For these reasons, women are often unable to ask for contraception or other family planning services, or even, at times, for medical care during pregnancy. Furthermore, according to the United Nations’ 2010 Millennium Development Goals (MDG) Report, net funding for family planning has dropped since 2000, and progress in expanding the use of contraceptives by women has slowed since the 1990s. As high rates of adolescent and unintended pregnancy abound among women with low levels of education or who live in impoverished or rural areas, as few as one in three women in some developing regions obtain the recommended level of care while pregnant. Thus, the rate of reduction in maternal mortality remains significantly below the 5.5 percent annual decrease required to meet the 2015 target.
This is not only an issue for women. Maternal and women’s health are intricately linked to the success of each of the other seven goals, and to the successful development of nations at the periphery of the global economy. UN Secretary-General Ban Ki-moon has stressed women’s key role in progress worldwide. “For too long, maternal and child health has been at the back of the MDG train, but we know it can be the engine of development,” he said at the April 2010 launch of an initiative for maternal health in developing countries, put forth by a joint action plan linking governments, civil society organizations, and international foundations. Fostering healthy children, he added, will enable stronger, better educated, and more productive world citizens; failing to do so would be unconscionable. "It's just morally unacceptable,” he said. “This is a real human rights issue.”
It may seem obvious that preventing maternal mortality, along with child mortality, is in the interests of governments worldwide. Yet religious and politically conservative objections to family planning,with abortion at the center of the debate, have played a significant role in discouraging funders and NGOs from backing reproductive health. Among early advocates of the reproductive rights movement, however, not abortion, but population control was both the rallying cry and the primary source of contention. Inflamed by Malthusian fears that the world population would soar, policymakers and activists in the 1960s and 1970s urged for efforts to limit birth rates, particularly in developing countries where those rates were highest. Allegations of the imperialist nature of population control—implying that wealthy, developed countries were attempting to wipe out the populations of impoverished nations—fueled the fire against reproductive rights, demonized by critics as a genocidal practice. From the point of view of reproductive rights advocates, the goal of controlling population growth is of course not to suppress populations, but to allow them to flourish by decreasing unintended pregnancies and, consequently, births of children whose parents are unable to care for them adequately. Their advocacy, however, has met with continuous opposition. While altered in form, the debate goes on.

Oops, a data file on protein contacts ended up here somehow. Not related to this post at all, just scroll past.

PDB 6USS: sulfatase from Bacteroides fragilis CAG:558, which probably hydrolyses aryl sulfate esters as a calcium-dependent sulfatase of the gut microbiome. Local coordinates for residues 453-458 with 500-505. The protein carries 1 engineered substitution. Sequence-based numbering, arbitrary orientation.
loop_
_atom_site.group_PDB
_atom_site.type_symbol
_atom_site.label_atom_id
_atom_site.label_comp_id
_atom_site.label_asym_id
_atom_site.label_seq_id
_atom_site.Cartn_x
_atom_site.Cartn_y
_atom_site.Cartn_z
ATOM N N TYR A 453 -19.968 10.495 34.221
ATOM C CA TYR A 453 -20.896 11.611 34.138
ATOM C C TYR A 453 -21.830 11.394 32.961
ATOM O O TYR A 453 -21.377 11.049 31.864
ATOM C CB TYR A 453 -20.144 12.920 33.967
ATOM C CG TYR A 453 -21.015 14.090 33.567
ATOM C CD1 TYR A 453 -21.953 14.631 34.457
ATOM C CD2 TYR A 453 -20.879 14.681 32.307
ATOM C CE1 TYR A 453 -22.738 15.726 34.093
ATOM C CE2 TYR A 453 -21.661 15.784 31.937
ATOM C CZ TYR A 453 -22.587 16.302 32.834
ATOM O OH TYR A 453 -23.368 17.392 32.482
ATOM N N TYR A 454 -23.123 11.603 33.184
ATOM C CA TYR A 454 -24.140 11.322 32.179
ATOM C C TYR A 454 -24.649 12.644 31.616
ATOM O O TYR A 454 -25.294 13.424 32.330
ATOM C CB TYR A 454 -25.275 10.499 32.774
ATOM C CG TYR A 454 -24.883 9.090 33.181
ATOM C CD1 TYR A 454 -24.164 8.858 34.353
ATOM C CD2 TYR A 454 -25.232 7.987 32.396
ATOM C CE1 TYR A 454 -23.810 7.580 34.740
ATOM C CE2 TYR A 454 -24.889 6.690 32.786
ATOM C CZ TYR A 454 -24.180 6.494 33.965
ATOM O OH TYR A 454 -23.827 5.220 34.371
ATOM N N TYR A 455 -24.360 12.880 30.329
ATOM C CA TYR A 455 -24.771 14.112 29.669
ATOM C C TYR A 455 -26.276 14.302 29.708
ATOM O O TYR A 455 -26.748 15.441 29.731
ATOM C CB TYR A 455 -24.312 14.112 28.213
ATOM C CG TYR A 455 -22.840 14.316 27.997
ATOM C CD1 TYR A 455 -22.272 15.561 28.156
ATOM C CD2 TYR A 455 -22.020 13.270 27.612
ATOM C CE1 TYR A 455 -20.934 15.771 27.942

A Solvable Problem
While the abortion debate has hindered progress toward comprehensive reproductive care, many policymakers, world leaders, and funders agree that investing in family planning not only saves countless women’s and children’s lives, but also has a positive global impact on medical, social, and economic levels. “Mothers are the foundation of our society,” said Ban Ki-moon at a press conference in June 2010. “When mothers are healthy, families are healthy…by focusing on the needs of the most vulnerable, we lay the foundation for a more sustainable and prosperous tomorrow.”